As the dust settles post-multiverse shenanigans, we are again debating whether Marvel and the MCU is still a good thing for the industry or very damaging, only making things worse with every new release. Even now, we have seen many new shows, returning heroes, multiple versions of characters, and a wealth of even further-reaching interconnectivity that even the most ardent of fans are having trouble keeping up with. Still, the more those tills keep ker-chinging, the more we see it ramp up but is there really much more longevity for the franchise? Will it soon buckle under the weight of its own mighty expansions? And do we really need a fourth movie revolving around The God of Thunder?
Yes, following his mental breakdown post-Endgame after Thanos clicked those long purple fingers that saw him look more like The Dude from The Big Lebowski than the mighty god he once was, Thor is back for another go-round under the watchful, playful eye of Taika Waititi, whose off-kilter, boisterous take breathed new life into a character that had seemingly run of steam two solo films in. Enter Waititi and Thor: Ragnarok and it’s gleeful, whimsical, electrifying kaleidoscopic thunderbolt that brought the character into a brand new realm, with tongue firmly nestled in cheeks. The New Zealander saw something in Thor that not many had and, through a Jack Kirby-inspired lens, was able to resuscitate him when all hope had seemed lost and, with huge acclaim and box office bonanza, it was near inconceivable the director wouldn’t have one more trick up his sleeve.
This brings us to Love and Thunder, an equally chaotic but brilliantly conceived fourth outing that is as funny and electric as its predecessor but with an added bonus this time that packs one hell of a punch: Christian Bale, who swaps his Bat-cowl for a murderous sword as Gorr The God Butcher, one of the MCU’s most complex, transfixing, menacing villains we’ve seen since its inception. Yes, Cate Blanchett was fantastic as Hela in Ragnarok (she makes an appearance here in a “new” form) but Bale’s magnificent and thoughtful turn is as good as you would have imagined, and he too is even allowed a few campier moments that, under anyone else’s watch but Waititi’s, would have fallen to Earth with a thud.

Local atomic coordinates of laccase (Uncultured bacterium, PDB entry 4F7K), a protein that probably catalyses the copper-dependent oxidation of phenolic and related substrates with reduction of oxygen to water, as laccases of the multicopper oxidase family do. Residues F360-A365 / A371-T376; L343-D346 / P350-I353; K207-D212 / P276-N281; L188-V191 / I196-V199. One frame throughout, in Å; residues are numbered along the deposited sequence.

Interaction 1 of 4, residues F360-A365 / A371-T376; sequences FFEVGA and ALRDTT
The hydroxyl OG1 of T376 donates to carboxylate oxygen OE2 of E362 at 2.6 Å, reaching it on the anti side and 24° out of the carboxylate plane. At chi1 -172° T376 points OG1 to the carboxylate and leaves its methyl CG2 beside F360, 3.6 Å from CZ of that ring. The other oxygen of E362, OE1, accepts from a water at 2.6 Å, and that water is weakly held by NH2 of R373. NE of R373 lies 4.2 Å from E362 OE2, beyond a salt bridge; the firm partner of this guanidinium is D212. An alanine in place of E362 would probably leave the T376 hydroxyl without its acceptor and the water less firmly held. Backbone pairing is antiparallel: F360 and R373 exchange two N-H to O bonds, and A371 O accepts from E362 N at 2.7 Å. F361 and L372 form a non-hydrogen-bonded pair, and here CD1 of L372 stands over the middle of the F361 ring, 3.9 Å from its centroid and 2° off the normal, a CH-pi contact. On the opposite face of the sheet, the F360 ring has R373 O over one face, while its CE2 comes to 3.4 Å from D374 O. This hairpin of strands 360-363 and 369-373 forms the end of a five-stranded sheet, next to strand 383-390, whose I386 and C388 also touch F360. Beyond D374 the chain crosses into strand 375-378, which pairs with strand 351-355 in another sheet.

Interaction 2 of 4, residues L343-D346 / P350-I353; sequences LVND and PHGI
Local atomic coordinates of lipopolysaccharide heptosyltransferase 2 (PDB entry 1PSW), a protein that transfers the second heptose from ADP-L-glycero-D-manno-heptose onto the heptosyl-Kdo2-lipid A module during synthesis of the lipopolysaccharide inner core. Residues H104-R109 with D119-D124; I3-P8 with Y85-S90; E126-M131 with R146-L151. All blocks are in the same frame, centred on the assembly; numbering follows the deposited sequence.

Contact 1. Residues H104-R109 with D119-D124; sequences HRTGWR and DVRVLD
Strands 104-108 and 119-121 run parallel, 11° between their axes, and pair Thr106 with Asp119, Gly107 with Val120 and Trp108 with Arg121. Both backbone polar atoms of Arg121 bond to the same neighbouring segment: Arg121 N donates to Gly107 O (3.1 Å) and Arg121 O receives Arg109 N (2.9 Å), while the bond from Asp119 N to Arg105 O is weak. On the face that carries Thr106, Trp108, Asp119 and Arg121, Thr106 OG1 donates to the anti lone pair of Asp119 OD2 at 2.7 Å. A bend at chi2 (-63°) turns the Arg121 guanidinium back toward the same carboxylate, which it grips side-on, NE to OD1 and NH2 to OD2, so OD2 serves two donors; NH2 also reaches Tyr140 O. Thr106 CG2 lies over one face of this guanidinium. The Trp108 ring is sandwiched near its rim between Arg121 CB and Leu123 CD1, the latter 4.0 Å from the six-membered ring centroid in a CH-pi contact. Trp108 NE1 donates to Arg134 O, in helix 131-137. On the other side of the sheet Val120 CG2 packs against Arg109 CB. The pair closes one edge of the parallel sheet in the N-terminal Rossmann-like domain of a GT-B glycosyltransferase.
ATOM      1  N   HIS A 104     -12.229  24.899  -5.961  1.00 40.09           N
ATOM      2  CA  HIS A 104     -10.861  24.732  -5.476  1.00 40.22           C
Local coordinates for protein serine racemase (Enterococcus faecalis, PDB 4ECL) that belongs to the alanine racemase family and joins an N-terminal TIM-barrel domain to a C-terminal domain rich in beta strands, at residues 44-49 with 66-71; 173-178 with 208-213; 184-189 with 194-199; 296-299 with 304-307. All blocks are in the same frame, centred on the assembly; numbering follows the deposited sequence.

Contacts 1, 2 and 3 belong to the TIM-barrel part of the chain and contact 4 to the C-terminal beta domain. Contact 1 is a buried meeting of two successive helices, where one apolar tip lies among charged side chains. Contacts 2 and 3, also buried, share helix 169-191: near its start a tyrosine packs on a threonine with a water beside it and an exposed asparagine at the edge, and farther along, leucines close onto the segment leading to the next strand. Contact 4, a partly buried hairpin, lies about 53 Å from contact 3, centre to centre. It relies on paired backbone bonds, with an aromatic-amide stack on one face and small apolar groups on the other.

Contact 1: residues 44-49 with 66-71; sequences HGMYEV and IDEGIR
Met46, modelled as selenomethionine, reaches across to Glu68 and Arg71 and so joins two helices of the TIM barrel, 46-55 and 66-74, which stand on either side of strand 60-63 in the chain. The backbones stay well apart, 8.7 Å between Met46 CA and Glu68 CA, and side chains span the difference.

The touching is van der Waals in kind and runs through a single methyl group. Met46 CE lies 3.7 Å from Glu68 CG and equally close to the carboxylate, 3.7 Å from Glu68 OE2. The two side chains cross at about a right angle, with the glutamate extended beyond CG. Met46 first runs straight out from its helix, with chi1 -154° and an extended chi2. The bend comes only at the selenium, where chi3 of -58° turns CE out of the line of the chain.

We also get Mighty Thor in the form of Natalie Portman’s Jane Foster, who returns after her Ragnarok absence, and she too helps breathe new energy (and love and thunder) alongside Hemsworth’s stoic hero and Tessa Thompson‘s superb return as Valkyrie. Utilising some stories from some more recent comics, Foster’s story is one of second chances and heartbreak that is meatier and more meaningful than anything Portman‘s wealth of talent was given in her previous run-ins with old blue eyes and she revels in both the fun and the responsibility of bringing the iconic character to the fore.
It isn’t without its flaws, mind you: for all Waititi’s visual flair and hedonistic designs and styles, the humour does miss a few times – a sequence with Russell Crowe‘s awkward portrayal of Zeus the worst offender – and doesn’t quite hit the heights it’s aiming for. But in the never-ending conveyor belt of Marvel‘s continual world domination which is showing its first signs of wear that has started to show its first signs of wear, this thunderbolt of colour and whimsy is perfectly timed to give it the caffeine rush it arguably needed.
2022 | Action, Adventure, Comic Book | Marvel Studios, Walt Disney Studios | Dir: Taika Waititi | Chris Hemsworth, Christian Bale, Natalie Portman, Tessa Thompson, Taika Waititi, Russell Crowe, Chris Pratt, Karen Gillan, Dave Bautista, Pom Klementieff, Bradley Cooper, Vin Diesel